“All I want is the truth. Just gimme some truth.” – John Lennon
The truth is out. We’re all full of shit (Some more so than others). So much so that if someone were to give us the god’s-honest-truth we’d swat it away as if it were a fly. No. It’s better to believe in the lie. Or so we think. Better to paint a facade than to face the cold concrete facts. Milan Kundera called it a “kitsch”, where an intelligible lie smothers an unintelligible truth. Which is a way to say, we want to believe our lie as soon as it leaves our mouths even though we know they’re only empty words. We even coddle lies by calling them “white lies”. They’re just innocent little fibs without malice, what harm could they do? But what if your life is one big fib, always foolin’ around in a cute little way, never serious in the least bit about anyone or anything. Does it not snowball and find its way into a larger field of white lies? The modern term is “fake it ’till you make it”. We justify this by thinking, “If we believe it whole-heartedly and we get others to believe it, then maybe it’ll come true.” Maybe you’ll change. Maybe the world will change around you. It’s highly unlikely, but MAYBE.
The most bizarre nature of this common fallacy is the disbelief in truth and to write-off anyone who speaks it. They are at once branded a fool, an idiot or an ignorant naif, a ‘poor knight’ unable to play along in the common charade. The perfect portrait of this idea can be found in Dostoevsky’s The Idiot, where a certain prince comes on the scene in Petersburg and speaks plainly and honestly to those he encounters and through their own disillusions of reality become hostile and even condemn the prince with haughty and contemptuous remarks; mainly calling him “an idiot”. We love the lie so much we are ready to make a martyr of anyone who speaks with honest and sincere words because no one likes to look themselves in the mirror and see the true horror of it all. Paradigms would shatter like glass! And we can’t have that. We can’t be caught dead sweeping up the mess of our own fabrications. The magician doesn’t clean up his act! It would be too embarrassing. And we don’t want to be embarrassed. Oh no. It’s better to keep the lie going. It’s better to build a whole world around it. To live it out in the flesh so that we can bring others into our lie and so we too adopt theirs into a greater, nasty web of lies stretched out over a great expanse of Time and Space down to lineage and legacy. And we will hate the truth and those that speak the truth and we will raise up and praise the biggest liar of them all because they will condemn the world and its lie and wrap it up in an even greater lie. Baudelaire said, “The devil’s finest trick is to persuade you he doesn’t exist.” Well, take a look around you, into the faces of your family, your friends; at the gas station attendant; your barista; the person driving the car next to you. Take a look in the mirror and tell me, who’s foolin’ who.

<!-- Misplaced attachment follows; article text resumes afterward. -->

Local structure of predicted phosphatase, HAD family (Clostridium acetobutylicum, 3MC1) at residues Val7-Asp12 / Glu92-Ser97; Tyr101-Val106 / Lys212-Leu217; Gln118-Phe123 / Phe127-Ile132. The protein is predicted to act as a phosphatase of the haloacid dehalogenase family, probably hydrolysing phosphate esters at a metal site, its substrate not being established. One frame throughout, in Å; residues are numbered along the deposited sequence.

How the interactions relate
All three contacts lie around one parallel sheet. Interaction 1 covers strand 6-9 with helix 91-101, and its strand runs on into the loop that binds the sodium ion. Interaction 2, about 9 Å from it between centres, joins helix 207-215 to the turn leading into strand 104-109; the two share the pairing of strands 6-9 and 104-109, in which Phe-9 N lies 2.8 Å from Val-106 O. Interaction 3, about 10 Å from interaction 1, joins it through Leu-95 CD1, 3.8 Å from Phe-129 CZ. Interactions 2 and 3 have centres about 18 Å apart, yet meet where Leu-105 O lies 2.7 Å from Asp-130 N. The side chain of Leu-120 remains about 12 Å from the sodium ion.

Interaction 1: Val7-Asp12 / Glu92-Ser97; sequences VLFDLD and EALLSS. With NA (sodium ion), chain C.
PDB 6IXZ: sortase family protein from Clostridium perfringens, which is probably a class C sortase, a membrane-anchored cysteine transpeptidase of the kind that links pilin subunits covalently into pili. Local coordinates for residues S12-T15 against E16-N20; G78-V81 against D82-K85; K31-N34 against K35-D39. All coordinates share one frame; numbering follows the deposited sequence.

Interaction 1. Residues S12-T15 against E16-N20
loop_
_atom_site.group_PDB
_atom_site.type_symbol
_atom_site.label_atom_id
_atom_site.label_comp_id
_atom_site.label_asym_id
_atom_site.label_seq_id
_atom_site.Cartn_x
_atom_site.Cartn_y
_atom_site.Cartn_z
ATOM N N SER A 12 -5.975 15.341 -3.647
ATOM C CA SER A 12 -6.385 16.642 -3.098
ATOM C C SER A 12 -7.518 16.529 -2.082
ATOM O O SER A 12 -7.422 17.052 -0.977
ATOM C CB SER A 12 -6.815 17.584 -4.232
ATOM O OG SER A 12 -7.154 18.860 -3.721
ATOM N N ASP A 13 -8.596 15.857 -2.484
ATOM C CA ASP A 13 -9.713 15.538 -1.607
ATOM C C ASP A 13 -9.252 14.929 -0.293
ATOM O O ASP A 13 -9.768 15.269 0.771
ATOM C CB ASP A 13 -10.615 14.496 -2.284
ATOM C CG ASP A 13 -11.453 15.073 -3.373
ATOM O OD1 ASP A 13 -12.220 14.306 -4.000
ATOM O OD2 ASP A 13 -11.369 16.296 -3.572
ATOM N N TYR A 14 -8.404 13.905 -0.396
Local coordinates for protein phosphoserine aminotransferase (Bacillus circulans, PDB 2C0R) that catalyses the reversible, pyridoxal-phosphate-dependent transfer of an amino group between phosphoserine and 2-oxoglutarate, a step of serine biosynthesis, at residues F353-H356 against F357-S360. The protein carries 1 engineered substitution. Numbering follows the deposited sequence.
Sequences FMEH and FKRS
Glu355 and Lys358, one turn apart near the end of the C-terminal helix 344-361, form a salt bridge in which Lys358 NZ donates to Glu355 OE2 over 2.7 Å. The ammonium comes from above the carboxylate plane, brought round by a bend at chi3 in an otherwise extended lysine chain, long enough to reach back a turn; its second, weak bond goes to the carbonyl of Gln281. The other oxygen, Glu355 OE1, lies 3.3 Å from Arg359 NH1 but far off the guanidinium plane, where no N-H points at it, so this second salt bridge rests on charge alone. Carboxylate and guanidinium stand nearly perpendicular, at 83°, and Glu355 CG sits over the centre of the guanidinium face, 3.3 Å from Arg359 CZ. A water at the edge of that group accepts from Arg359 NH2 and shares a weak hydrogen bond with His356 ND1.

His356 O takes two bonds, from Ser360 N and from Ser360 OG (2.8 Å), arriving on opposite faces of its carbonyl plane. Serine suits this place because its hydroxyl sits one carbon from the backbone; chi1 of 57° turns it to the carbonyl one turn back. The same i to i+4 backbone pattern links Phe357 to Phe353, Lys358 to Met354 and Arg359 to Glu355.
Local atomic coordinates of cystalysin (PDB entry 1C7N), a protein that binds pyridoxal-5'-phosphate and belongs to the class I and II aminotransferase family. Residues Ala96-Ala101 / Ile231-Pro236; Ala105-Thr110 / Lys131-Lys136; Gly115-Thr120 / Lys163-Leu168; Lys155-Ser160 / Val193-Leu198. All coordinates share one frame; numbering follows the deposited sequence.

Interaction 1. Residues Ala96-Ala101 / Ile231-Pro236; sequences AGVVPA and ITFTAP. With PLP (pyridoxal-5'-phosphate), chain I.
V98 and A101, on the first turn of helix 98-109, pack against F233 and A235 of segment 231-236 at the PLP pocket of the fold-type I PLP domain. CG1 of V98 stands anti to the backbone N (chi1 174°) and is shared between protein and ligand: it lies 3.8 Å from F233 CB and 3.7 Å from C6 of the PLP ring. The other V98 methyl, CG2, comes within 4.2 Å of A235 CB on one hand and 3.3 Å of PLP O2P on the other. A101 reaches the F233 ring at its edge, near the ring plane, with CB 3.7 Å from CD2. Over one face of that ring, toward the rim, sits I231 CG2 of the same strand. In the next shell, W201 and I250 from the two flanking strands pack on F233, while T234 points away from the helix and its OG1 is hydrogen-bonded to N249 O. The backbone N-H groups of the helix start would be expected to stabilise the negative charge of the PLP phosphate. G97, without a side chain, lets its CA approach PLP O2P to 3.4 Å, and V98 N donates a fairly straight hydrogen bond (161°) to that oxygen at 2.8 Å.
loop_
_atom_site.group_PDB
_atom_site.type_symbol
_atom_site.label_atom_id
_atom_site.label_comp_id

Do we really know ourselves? Or is it all fantasy caught in a landslide? The sooner we realize this, the sooner we can start being honest with ourselves and everyone else. No foolin’.